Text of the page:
So what is this Structured Journalism thing anyway?
It’s not database-driven journalism, although there are elements of that. It’s not Wiki-driven journalism, although there could be elements of that, too. And it’s not writing to a template, although there will be some of that.
One way to look at it is to consider two ideas – really the fundamental underpinnings of it:
One, that the tradition “push” model of news – we tell you the latest happenings – only serves part of audiences’ needs; increasingly people turn to a “pull” model where they look for up-to-date information on specific subjects when they want it, not when events happen. The popularity of Wikipedia as a news site, and the development of “topics pages” on some mainstream media sites, is evidence of this.
Two, there is a great deal of valuable information embedded in stories – and in reporter’s notebooks – that isn’t being properly captured and turned into potential new stories/products, at potentially low relative cost. In theory, too, there is embedded value to be captured in user-generated content on sites with active communities, although that may be a more difficult logistical task.
So the gist of Structured Journalism is to change the way we create content so as to maximize its shelf-life, as well as structuring – as much as possible – the information in stories, at the time of creation, for use in databases that can form the basis of new stories or information products.
Whoa! Way too business-consultant-speak. But that’s the gist. There’s more about this in the postings below, but to add some flesh onto these bones:
One example: Stories in archives are invariably stored in the form and format they were written in. So a story written six months ago will probably have a reference in it to an event that happened “at the last council meeting.” That reference makes sense when read at the time, but is nearly meaningless when read six months later. So one simple workflow change would be to ensure that archive copies of stories be edited subtly to make such references more understandable – from “at the last council meeting” to “at a meeting held in late June, 2009,” say. It’s simple, but I don’t know of any media organization that does this.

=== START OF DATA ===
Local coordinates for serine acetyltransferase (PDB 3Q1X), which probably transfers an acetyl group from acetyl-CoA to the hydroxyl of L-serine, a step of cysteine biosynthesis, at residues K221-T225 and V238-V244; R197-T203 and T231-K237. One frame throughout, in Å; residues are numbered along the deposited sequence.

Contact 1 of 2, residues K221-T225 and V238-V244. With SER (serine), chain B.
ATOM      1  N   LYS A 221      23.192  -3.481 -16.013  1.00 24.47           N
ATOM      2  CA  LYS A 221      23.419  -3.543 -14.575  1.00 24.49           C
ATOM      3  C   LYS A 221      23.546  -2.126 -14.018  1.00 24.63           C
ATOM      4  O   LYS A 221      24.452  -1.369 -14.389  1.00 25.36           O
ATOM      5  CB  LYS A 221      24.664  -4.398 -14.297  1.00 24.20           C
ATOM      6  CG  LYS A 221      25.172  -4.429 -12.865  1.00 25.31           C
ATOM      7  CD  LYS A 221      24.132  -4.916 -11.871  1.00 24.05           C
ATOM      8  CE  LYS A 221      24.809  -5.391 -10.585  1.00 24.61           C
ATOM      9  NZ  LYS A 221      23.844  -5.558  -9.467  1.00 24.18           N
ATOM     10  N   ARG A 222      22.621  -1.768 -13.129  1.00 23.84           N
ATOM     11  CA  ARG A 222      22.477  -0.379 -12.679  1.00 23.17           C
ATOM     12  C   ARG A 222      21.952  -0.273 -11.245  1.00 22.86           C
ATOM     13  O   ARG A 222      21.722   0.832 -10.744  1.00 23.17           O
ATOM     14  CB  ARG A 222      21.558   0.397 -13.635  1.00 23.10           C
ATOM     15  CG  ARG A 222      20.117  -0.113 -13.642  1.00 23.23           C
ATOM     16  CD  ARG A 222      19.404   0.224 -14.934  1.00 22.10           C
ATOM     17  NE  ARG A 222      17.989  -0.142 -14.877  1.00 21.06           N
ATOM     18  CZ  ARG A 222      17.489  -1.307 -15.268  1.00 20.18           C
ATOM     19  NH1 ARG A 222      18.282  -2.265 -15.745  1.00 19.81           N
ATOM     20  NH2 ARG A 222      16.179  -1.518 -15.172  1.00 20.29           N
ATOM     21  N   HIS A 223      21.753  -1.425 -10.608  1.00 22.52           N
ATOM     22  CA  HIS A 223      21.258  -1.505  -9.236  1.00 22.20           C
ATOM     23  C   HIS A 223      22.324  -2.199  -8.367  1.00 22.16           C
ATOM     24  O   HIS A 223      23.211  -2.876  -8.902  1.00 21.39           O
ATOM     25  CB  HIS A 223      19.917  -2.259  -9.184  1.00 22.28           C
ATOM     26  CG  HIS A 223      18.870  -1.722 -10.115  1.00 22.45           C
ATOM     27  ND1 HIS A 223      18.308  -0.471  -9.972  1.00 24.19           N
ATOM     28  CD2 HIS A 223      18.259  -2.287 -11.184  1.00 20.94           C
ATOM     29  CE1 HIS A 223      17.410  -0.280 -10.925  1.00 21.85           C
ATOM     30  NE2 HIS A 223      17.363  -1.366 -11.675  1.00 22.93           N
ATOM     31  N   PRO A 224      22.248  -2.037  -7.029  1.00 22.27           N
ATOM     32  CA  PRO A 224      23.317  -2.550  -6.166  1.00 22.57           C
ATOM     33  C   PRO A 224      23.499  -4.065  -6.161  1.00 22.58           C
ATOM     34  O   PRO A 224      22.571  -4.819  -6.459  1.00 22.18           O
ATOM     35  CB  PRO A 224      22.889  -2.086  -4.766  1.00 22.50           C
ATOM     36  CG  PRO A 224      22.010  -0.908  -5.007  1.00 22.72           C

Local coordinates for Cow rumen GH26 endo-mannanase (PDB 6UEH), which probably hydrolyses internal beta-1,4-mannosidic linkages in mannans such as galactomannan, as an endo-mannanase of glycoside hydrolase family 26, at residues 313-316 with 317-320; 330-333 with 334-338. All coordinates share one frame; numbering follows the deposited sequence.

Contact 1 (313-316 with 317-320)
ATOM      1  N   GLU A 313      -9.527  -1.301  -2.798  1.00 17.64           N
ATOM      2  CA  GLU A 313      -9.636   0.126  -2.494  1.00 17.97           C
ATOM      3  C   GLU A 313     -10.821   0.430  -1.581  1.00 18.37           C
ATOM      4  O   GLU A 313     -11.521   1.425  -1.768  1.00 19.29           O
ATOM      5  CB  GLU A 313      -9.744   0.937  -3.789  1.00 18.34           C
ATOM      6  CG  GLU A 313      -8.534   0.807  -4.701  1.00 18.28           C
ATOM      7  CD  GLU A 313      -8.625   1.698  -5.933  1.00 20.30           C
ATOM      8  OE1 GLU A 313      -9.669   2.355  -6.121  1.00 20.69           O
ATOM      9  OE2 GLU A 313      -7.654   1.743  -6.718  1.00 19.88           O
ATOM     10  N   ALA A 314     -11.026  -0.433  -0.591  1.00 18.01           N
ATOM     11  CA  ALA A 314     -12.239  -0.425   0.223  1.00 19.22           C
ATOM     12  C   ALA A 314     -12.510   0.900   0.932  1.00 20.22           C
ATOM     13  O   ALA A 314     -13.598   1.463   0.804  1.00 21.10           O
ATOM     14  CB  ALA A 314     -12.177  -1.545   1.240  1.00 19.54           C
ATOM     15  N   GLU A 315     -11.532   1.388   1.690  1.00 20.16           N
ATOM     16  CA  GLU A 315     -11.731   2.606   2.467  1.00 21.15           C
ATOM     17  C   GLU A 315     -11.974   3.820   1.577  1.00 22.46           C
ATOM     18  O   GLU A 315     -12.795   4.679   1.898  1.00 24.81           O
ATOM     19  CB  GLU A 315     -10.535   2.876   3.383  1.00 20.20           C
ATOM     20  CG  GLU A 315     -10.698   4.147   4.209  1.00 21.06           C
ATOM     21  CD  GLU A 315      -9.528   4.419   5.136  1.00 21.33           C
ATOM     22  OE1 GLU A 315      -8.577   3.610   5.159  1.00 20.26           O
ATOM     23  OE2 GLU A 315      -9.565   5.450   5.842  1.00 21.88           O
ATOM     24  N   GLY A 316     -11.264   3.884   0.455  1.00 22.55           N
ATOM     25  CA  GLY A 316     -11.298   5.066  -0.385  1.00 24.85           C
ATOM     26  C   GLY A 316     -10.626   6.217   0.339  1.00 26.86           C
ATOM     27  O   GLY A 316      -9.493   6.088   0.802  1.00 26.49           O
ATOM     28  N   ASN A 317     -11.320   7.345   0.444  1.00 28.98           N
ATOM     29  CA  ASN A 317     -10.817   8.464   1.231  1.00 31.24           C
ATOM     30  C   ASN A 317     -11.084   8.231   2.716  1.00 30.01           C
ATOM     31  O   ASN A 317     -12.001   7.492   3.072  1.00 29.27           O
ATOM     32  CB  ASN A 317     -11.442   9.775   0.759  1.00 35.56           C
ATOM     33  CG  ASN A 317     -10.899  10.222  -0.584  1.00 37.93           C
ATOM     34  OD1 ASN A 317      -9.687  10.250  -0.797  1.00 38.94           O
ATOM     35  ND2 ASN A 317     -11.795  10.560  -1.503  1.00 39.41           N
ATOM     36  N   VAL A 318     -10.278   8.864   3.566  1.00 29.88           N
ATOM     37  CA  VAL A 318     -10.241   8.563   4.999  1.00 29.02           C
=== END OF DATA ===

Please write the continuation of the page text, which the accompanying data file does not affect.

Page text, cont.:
Another example: Newspapers write about people all the time, but they don’t take the time to capture, in a structured database, information about them and their relationships. That could fuel different news products which show how people are connected – information that’s interesting, important and valuable. There are technology companies trying to do this, but by and large they’re focusing on unraveling stories after they’re written. But there’s lots of disadvantages to this approach, which I discuss in some of the postings. (An update: The product might look something like the Connected China project we launched at Reuters.)
And some news organizations are building deeper and better topics pages, which are a step in the right direction. But they don’t really get to the heart of the issue, which is the daily newsroom process and rebuilding that for a new age. Similarly, Living Stories from Google is a great step forward as well – but that, too, depends on what’s already been written.
Structured Journalism is as much about rethinking how we write things and how to extract more value – and provide more value – from what we do daily. And in the process, hopefully build a business model that helps sustain journalism as well.
(And credit where credit is due: Kudos to Matt Waite, the designer of Politifact, who really sparked my thinking on this.)
Some of the more pertinent postings:
Why we need to rethink the notion of stories as the standard unit of what we produce.
The case for why we need to structure information, not just tag it.
How we can get value out of things we did yesterday and the day before that.